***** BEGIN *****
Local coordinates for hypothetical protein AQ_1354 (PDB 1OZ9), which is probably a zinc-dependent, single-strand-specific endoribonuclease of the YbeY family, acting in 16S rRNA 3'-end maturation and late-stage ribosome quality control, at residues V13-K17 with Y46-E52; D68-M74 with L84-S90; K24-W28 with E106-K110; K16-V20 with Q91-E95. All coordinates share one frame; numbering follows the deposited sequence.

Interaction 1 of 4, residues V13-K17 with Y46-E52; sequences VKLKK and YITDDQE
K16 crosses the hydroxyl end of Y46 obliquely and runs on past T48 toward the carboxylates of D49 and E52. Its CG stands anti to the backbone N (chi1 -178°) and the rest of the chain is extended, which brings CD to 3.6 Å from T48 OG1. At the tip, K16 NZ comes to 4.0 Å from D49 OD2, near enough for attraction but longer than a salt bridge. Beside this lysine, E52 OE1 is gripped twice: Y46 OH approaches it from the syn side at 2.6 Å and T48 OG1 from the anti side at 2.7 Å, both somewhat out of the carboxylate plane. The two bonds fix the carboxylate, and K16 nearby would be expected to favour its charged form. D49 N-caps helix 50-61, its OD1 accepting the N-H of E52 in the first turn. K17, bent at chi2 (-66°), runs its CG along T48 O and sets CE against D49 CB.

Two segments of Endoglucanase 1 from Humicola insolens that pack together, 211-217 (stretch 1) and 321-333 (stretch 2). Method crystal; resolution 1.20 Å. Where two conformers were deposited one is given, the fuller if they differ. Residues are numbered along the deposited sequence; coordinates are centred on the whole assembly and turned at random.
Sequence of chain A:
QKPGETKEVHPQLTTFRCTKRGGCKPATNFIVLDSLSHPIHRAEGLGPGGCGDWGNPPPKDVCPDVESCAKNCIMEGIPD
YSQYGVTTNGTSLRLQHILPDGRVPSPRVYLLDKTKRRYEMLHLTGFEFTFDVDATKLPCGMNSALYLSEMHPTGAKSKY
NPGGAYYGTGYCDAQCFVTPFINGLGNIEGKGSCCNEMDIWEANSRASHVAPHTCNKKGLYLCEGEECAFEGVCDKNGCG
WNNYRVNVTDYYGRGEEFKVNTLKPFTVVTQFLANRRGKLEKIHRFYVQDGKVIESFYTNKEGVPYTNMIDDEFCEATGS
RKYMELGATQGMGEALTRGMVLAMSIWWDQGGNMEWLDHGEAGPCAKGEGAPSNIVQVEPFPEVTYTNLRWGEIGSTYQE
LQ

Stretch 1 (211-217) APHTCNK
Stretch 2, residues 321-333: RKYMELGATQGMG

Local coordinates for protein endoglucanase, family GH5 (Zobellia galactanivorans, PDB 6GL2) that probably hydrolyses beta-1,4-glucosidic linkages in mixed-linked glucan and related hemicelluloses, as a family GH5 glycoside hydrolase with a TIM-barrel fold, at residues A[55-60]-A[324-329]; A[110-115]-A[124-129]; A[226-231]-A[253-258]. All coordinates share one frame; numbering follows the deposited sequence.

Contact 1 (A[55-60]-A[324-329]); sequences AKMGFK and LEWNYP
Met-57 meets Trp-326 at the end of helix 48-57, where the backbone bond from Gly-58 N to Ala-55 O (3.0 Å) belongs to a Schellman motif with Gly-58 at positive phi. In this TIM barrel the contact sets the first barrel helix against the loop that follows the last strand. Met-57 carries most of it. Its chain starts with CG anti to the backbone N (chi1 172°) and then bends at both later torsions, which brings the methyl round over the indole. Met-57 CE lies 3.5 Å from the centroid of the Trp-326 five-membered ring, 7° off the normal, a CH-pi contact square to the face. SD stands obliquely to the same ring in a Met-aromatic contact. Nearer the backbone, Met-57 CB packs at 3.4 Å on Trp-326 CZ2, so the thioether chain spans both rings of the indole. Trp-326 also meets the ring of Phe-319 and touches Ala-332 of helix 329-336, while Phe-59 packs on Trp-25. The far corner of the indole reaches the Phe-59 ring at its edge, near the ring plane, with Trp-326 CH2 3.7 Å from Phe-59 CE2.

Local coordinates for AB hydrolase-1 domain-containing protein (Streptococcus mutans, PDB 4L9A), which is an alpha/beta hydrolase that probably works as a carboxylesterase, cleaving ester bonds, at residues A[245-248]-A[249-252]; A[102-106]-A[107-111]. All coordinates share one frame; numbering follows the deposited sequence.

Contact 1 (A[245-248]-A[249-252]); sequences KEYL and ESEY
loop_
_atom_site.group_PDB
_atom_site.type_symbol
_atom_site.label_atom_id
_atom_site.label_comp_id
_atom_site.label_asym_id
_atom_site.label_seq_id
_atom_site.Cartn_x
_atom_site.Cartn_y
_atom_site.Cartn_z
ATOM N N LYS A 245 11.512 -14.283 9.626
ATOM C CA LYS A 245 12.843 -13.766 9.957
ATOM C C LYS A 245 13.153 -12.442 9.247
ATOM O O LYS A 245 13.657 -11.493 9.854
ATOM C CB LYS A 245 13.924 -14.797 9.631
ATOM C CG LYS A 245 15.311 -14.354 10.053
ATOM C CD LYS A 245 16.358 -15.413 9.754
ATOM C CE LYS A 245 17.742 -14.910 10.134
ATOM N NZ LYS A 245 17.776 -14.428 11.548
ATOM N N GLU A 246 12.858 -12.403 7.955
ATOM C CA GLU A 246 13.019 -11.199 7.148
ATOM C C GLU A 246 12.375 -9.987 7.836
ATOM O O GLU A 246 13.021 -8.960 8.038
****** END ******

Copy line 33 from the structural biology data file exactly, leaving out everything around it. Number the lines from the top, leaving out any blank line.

ATOM C CB LYS A 245 13.924 -14.797 9.631